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Chris Schenkel dies


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INDIANAPOLIS -- Sportscaster Chris Schenkel, whose easygoing baritone won over fans during a more than six-decade broadcasting career in which he covered everything from bowling to the Olympics, died Sunday following a long battle with emphysema. He was 82.

Schenkel's wife, Fran, said she and the couple's two sons were at her husband's side when he passed away early Sunday at Lutheran Hospital in Fort Wayne, Ind., where he had been hospitalized for two weeks after undergoing surgery for a bleeding ulcer.

"He was a very, very sincere, loving man who loved what he did," said Fran Schenkel, noting that they celebrated their 50th wedding anniversary in January.

Schenkel's radio and television career included virtually every major sports competition and several pioneering broadcasts.

He was the first to cover The Masters on television, in 1956; the first to call a college football game coast to coast on ABC; and the first to serve as live sports anchor from the Olympics, in Mexico City in 1968.

His career highlights included calling gymnast Nadia Comaneci's perfect 10 at the 1976 Olympics in Montreal, and calling the 1958 NFL championship game between the Baltimore Colts and New York Giants.

He was also the longtime voice of the Professional Bowlers Association, entertaining a generation of viewers with his Saturday afternoon broadcasts.

George Bodenheimer, the president of ESPN, Inc. and ABC Sports, called Schenkel a pioneering sportscaster and a "true gentleman."

"Everyone at ABC and ESPN mourns the loss of a great friend and colleague. Chris was a pioneer in sports television and was the pre-eminent play-by-play announcer to a generation of sports fans," Bodenheimer said in a statement. "More importantly, he was a true gentleman, beloved by all. He treated everyone with respect and friendship."

Schenkel was born Aug. 21, 1923, on his parents' farm in Bippus, Ind., one of six children. His parents, second generation German immigrants, managed a grain and feed business.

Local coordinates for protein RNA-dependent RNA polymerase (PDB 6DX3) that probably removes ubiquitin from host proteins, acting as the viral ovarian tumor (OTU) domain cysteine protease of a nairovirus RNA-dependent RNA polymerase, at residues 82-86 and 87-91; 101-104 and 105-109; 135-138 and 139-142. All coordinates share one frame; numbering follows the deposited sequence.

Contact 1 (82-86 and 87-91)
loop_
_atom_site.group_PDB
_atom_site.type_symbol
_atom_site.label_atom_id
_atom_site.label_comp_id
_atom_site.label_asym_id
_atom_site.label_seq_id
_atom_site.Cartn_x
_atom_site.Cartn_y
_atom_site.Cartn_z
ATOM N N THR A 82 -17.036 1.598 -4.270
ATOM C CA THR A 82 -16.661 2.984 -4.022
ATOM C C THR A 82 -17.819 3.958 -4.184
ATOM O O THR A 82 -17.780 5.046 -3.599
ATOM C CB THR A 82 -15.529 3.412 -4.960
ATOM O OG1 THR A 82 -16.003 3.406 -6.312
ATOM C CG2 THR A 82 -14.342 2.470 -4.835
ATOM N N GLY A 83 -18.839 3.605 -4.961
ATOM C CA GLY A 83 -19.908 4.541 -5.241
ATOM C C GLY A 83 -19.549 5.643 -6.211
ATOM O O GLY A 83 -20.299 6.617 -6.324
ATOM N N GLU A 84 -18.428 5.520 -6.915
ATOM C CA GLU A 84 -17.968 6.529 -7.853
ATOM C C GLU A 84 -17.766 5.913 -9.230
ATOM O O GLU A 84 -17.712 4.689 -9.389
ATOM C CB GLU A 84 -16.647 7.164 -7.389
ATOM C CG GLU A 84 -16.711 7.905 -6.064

He attended Purdue University and fought in the Philippines during World War II and later in Korea, as an infantry platoon leader. He returned home to find a radio job in Richmond, Ind., before moving into television in Providence, R.I.

In 1947, he assumed TV play-by-play duties for Harvard University football. Schenkel was hired by CBS in 1952 and began a 13-year run as the television voice of the New York Giants that included calling the 1958 NFL championship game with Chuck Thompson. He joined ABC Sports in 1965.

Schenkel also had a long association with the Indianapolis 500. During the 1971 race, Schenkel, astronaut John Glenn and Tony Hulman, the late owner of Indianapolis Motor Speedway, were passengers in the Dodge Challenger pace car when it skidded into a bleacher full of photographers.

Twenty-two people were injured, including Schenkel.

Schenkel was inducted into 16 halls of fame, including the National Sportscasters and Sportswriters and College and Pro Football halls, and he won an Emmy Award for Lifetime Achievement in 1993.

During the past couple of years, Fran Schenkel said her husband received numerous letters from soldiers serving in Iraq whom she said apparently had seen some of his film appearances. Aside from his work on sports documentaries, Schenkel portrayed himself in several films, including the 1996 comedy "Kingpin."

"They must have been showing a lot of his films in Iraq. We got a lot of mail from the soldiers over there. They'd ask for a picture and we'd send them and write back to the boys," Fran Schenkel said. "He felt very good about it."

In addition to his wife, Schenkel is survived by sons Ted and John, daughter Tina and several grandchildren.

(edited to include full obituary from espn.com)

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I recall that HBO did a two-part series on the history of sports on TV back in the early 1990's with profiles of the most famous sportscasters, and one of them was Chris Schenkel. One of his comments was about how during his coverage of one football game he said "(Insert name of player here) got faked out of his jock on that play." Later that week he got a letter from that player and it said, "Chris, we call them athletic supporters." Schenkel wrote back, "I wouldn't know, I never wore one."

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Chris Schenkel was a pioneer in sports broadcasting. Just about anything that is being done now, or was ever done in the past, he did first. And he did it for almost 60 years!

I am surprised and chagrined how little -- if anything -- has been said during today's sports events. I suspect that ABC will devote most, if not all, of the Monday night halftime to Schenkel, though. At least they should.

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